Wear a poppy to re­mem­ber

The Expositor (Brantford) - - LEST WE FORGET - (Source: www.le­gion.ca)

Born from a poem writ­ten by Lieu­tenant-Colonel John McCrae of Guelph, On­tario, a lit­tle red flower was the sub­ject of a uni­ver­sal fear fear the Fallen will be for­got­ten, that their death will have been in vain. From that poem the Poppy grew as the sym­bol of Re­mem­brance. To­day, mil­lions of Cana­di­ans wear the Re­mem­brance Poppy each Nove ber, a vis­ual pledge to never for­get those who sac­ri­ficed for our free­doms.

In the days lead­ing up to Re­mem­brance Day, Cana­di­ans will be paus­ing at a Le­gion ta­ble or Poppy box in malls, stores and ser­vices across the cou try to pick up a Poppy. Cana­di­ans out­side of the coun­try can get a Poppy from Royal Cana­dian Le­gion Branches in the U.S., Mex­ico, Ger­many and the Nether­lands, or through their Cana­dian Em­bassy or Con­sulate. While Pop­pies are al­ways free, The Royal Cana­dian Le­gion grate­fully ac­cepts do­na­tions to the Poppy Fund, which di­rectly sup­ports Canada’s Vet­er­ans and their fam liesin need.

Through­out the Re­me­brance pe­riod, we see Pop­pies worn with pride in ev­ery cor­ner of our lives to hon­our our Vet­er­ans. The Royal Cana­dian Le­gion pro­vides a Poppy Pro­to­col to guide Cana­di­ans on a pro­pri­ate and re­spect­ful wear­ing of the lapel Poppy. How­ever, wear­ing a Poppy is a per­sonal ex­pres­sion of Re­mem­brance, and how some­one chooses to wear a Poppy is al­ways an in­di­vid­ual choice.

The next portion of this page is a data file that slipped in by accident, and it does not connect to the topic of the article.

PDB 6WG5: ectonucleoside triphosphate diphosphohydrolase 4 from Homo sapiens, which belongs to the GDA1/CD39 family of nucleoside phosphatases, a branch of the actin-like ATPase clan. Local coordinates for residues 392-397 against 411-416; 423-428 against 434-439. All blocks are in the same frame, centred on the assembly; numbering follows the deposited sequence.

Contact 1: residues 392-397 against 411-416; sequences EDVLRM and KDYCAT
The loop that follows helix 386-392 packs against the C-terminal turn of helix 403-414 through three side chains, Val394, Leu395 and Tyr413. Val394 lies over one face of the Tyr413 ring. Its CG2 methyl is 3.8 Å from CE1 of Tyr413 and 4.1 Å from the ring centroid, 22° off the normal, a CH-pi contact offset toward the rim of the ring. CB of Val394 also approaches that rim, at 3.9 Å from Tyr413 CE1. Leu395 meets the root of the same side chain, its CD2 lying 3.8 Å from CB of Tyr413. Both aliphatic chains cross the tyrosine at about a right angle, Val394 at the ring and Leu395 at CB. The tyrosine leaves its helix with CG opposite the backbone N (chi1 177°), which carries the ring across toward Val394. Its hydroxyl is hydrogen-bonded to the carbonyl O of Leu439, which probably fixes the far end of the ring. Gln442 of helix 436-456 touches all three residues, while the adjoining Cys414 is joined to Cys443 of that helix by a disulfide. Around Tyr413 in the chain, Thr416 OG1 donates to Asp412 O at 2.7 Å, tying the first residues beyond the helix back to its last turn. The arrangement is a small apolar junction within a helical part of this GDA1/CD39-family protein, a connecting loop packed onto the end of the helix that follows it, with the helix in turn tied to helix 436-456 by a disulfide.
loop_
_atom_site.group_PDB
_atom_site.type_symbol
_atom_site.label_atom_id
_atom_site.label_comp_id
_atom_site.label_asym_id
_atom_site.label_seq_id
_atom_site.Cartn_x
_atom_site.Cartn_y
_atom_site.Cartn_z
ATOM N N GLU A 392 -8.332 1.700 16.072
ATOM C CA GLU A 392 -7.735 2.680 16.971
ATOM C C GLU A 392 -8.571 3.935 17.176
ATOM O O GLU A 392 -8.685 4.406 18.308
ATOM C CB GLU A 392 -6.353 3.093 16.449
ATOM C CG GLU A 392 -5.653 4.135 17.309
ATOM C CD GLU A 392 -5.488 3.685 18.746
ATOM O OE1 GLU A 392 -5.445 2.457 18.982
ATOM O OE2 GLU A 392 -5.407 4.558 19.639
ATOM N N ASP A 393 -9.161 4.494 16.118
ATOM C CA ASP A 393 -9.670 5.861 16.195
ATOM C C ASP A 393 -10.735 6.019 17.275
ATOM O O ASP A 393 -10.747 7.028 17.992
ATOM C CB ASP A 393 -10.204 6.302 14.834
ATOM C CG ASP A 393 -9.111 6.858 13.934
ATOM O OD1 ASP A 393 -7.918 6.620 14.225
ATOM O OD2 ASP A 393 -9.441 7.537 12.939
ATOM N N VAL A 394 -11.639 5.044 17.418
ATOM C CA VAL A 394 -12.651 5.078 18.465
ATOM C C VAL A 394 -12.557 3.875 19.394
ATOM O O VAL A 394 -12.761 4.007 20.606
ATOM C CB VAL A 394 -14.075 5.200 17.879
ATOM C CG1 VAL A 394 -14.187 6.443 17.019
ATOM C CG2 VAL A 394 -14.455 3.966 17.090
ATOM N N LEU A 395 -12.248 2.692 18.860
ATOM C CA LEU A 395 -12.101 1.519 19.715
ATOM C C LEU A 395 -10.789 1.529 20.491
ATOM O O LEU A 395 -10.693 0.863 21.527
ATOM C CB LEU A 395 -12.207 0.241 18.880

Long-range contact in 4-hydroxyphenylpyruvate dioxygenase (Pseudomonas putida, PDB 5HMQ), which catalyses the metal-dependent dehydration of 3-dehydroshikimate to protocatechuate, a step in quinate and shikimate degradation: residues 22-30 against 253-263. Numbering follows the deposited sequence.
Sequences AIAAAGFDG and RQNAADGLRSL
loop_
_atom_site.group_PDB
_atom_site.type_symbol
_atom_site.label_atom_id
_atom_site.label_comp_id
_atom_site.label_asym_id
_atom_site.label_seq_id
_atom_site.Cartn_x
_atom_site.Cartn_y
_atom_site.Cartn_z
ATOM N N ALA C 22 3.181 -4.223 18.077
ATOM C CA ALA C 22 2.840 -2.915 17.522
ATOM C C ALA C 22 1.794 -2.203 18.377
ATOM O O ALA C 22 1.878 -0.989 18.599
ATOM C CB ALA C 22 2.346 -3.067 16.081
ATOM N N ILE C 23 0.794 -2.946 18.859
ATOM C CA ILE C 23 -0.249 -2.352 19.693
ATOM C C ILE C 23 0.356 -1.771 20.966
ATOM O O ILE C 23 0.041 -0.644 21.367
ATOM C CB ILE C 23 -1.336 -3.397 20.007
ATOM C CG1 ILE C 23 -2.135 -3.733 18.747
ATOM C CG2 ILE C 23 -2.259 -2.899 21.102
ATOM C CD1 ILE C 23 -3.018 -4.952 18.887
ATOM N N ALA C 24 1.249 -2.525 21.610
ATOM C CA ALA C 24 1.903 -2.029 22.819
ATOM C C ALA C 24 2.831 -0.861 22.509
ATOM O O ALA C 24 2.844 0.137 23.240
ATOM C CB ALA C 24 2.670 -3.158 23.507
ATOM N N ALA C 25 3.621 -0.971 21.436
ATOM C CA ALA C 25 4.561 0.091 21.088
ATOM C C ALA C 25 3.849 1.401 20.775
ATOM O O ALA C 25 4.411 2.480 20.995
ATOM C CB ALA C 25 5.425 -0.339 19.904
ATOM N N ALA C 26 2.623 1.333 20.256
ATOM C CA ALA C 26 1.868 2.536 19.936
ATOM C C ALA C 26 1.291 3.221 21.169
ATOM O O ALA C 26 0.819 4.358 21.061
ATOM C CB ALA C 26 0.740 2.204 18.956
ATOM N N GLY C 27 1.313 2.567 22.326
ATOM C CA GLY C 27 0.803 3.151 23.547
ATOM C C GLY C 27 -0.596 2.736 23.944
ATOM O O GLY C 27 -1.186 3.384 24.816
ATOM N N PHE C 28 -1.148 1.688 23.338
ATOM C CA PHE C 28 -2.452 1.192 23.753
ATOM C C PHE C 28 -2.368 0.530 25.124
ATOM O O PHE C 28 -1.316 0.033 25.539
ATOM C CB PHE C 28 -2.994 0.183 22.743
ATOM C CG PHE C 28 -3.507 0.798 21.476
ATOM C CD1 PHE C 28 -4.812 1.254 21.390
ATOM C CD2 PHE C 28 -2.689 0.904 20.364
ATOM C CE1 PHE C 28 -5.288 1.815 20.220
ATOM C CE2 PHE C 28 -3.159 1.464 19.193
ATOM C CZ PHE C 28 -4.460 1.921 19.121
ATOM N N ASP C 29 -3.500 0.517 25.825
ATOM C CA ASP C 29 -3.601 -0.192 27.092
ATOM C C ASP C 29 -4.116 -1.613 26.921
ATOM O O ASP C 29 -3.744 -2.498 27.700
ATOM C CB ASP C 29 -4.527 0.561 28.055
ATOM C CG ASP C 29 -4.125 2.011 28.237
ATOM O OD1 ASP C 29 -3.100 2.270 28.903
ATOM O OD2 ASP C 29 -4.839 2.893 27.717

How to wear a Poppy

The Poppy should be worn with re­spect on the left side, over the heart. The Le­gion’s lapel Poppy is a sa­cred sym­bol of Re­mem­brance and should not be af­fixed with any pin that ob­structs the Poppy. While some have cho­sen to se­cure their Poppy with a pin, most Le­gion Branches pro­vide poppy keep­ers, clear plas­tic ends that can be at­tached to the back of the pin so as not to ob­scure the Poppy yet still keep it se­cure.

When to wear a Poppy

The poppy should be worn dur­ing the Re­mem­brance pe­riod, from the last Fri­day in Oct ber un­til No­vem­ber 11. The Le­gion en­cour­ages the wear­ing of Pop­pies at fu­ner­als of Vet­er­ans, and for any com­mem­o­ra­tive event such as a memo­rial ser­vice, or the an­niver­sary of the Bat­tle of Vimy Ridge. As well, it is not in­ap­pro­pri­ate to wear a Poppy dur­ing other times to com­mem­o­rate Fallen Vet­er­ans and it is an in­di­vid­ual choice to do so.

When to re­move a Poppy

Pop­pies may be worn through­out the Re­mem­brance pe­riod, in­clud­ing in the evening af­ter Re­mem­brance Day Cer­e­mony. Some choose to re­move their Poppy at the end of the day on No­vem­ber 11. Some choose to re­move their Poppy at the con­clu­sion of the cer­e­mony and place their Poppy on the cen taph or on a wreath as a sign of re­spect. This has be­come a poignant tra­di­tion each year at the Na­tional Re­mem­brance Day Cer­e­mony in Ot­tawa as thou­sands of Pop­pies are placed on the Tomb of the Un­known Sol­dier.

When a Poppy is re­moved, it should be stored ap­pro­pri­ately or it may be dis­posed of re­spect­fully.We en­cour­age any­one who finds a Poppy that has fallen to the ground to pick it up and brush it off so that it can be kept or dis­posed of re­spect­fully.

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